strained to say it is the doing of the Lord. Dornock, March.--Having seen your | Our deceased brother was the youngest of all note in the Harbinger, in which you inform the brethren in the north, being only 26 us that Brother Campbell is negociating for years of age, but, in Christian attainment he one or two evangelists to visit this country was older than many who are double his age. during the ensuing summer, I wish to state, We have had no additions of late, but we for the information of brethren who may be 'live in good hope. The work is the Lord's, and it will not fall to the ground. May we ther Campbell in England, and what sucbe found faithful: we are only here for a cess ? Send all particulars. Give my love short time, but that short time fixes our ever- to Brothers Gray and Thomson; I wish they lasting destiny.

A. CAMERON. would write to me. Remember me to all the [We had the pleasure of seeing our young churches. We still meet on the first day of Brother Ingles in Edinburgh, in August | the week to keep the commandments. Yours last, with Brother Campbell. On the 14th in truth and love,

T. JACKSON. of January we received from him a Christian letter of inquiry respecting other evangelists

PASSING EVENTS. being called into the field of labor. In five REVOLUTION IN FRANCE.-We record in our weeks afterwards he is numbered with the pages, as matters of fact, that within the last sixty dead High as the heaven is above the earth years, there have been three revolutions in France.

The first took place in 1793, and continued three so are our Father's thoughts and ways above

weeks before the people accomplished their wishes: ours; still he doeth all things well.-J.W. but which, in consequence of the interference of other

nations, caused a sanguinary war on the continent Foreign.

of Europe that lasted twenty years, terminating with

the celebrated Battle of Waterloo, on the 18th June, Adelaide, South Australia, August 10th, 1815. The second Revolution took pla e in June, 1847.-Beloved Brother Wallis : May favor, I 1830, occupying only three days, with the loss of some mercy, and peace from God our Father and

five hundred lives. On this occasion the potentates

of Europe, sileni though trembling spectators, abthe Lord Jesus Christ be with you. In a

stained from taking part against the Revolution, as letter from an entire stranger, some expla the wise .t and most convenient policy. The third nations seem necessary. I was received some

revolution which occurred, in February, 1848, may

be said to hare continued three hours, when the King time ago into the church in New Zealand by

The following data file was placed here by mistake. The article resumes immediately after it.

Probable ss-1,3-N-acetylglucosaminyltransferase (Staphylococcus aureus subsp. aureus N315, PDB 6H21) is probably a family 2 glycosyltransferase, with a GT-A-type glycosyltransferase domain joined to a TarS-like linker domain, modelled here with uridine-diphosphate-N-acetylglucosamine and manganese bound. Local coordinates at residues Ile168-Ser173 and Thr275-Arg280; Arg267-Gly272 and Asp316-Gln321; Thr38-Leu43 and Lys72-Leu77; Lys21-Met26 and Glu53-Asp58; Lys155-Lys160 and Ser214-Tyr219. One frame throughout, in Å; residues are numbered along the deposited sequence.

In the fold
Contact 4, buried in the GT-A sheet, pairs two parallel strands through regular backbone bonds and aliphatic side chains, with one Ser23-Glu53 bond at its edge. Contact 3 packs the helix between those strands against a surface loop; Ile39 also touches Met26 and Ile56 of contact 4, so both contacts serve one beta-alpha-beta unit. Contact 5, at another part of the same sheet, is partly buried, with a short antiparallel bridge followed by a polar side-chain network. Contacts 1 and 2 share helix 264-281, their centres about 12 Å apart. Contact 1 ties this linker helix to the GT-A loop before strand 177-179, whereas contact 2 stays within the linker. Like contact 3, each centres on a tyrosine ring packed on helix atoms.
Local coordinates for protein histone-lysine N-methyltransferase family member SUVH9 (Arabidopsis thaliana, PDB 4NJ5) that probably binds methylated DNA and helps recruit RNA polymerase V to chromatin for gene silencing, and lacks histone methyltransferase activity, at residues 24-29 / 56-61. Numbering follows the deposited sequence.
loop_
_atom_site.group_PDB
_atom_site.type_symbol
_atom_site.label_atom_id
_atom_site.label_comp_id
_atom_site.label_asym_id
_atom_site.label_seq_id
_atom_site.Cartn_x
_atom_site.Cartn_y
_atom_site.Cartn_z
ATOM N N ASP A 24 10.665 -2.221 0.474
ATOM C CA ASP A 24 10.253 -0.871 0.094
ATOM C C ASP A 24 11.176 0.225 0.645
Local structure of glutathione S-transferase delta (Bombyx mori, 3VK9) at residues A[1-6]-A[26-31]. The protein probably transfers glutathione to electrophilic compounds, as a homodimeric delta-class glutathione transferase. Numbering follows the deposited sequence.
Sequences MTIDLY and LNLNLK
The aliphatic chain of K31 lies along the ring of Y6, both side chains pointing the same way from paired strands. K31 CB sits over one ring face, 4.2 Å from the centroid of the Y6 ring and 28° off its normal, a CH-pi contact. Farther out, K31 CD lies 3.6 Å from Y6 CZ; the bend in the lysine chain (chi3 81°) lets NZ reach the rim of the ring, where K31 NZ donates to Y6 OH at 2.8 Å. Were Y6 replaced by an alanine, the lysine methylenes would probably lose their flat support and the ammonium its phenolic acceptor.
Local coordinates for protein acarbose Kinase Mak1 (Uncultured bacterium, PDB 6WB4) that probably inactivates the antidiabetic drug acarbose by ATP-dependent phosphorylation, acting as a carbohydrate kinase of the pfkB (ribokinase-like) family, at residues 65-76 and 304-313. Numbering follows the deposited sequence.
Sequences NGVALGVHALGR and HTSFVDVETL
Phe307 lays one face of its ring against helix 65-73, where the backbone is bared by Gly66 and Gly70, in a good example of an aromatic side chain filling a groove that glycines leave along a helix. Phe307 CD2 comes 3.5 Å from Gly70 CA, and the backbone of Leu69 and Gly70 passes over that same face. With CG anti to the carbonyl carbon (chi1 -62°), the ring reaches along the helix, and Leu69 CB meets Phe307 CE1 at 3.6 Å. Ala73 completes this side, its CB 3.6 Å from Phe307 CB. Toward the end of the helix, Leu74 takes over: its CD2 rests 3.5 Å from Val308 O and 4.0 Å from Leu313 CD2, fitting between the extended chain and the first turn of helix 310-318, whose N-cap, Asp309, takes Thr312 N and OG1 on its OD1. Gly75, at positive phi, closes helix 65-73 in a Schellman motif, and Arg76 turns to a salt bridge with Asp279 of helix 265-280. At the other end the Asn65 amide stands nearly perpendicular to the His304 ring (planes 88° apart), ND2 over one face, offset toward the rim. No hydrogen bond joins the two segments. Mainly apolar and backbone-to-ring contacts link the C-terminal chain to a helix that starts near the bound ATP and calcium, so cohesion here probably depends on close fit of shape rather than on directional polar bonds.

abdicated the throne, leaving the government of the naimmersion for the remission of sins, having tion in the hands of the people, some of the deputies of been in this colony nearly two years. I am

whom nominated a Provisional Government, which in connection with a congregation professing

immediatety proclaimed a Republic. This event is

one of the most sudden, rapid, effectual, and yet New Testament principles, led, in part, by

comparatively bloodless, recorded in history, or means of your valuable Messenger to discard known to the memory of man. Not even the ensectarian names and connections, taking the

trance of Cyrus into the ancient city of Babylon was New Testament alone as their standard and

more unexpected to the inhabitants of that city than

the late Revolution has been surprising to the whole guide. For a time, baptism for the remission civilized world. It is the theme of universal conof sins was the stumbling block, it being ad versation-and of admiration with many, though mitted only in a limited formal sense. A free

not with the cri wned heads and their dependents,

who have been made to trenable as if the time of discussion has been conducted in the most

their departure was also at hand. The brethren and brotherly manner. Brother Campbell's Essay all our readers will do well to remember, that a wise on the Remission of Sins, sent by you to this

and omnipotent, though unseen hand, controls all

these events, which, according to the Prophets, and country, has been received, and produced its

the testimony of John the Apostle, in his apocalyptic usual effects. A fortnight ago one was im vision, shall érentuate in the overthrow of the kingdom mersed, a presage, we hope, of a rich and of darkness, the elevation of man, and the glory of abundant harvest. Verily the harvest is

God. And the angel whom I saw standing on the sea

and on the earth (does not this include all the nations ? great, but the laborers are few and illiterate.

Ed.) lifted his hand towards heaven, and store by Him We shall pray to the Lord to send more and that liveth for ever and ever, who created the heavens well instructed laborers into this field. Two and those things which are in it, and the sea and those young females have since been added to our

things which are in it, that there should be no longer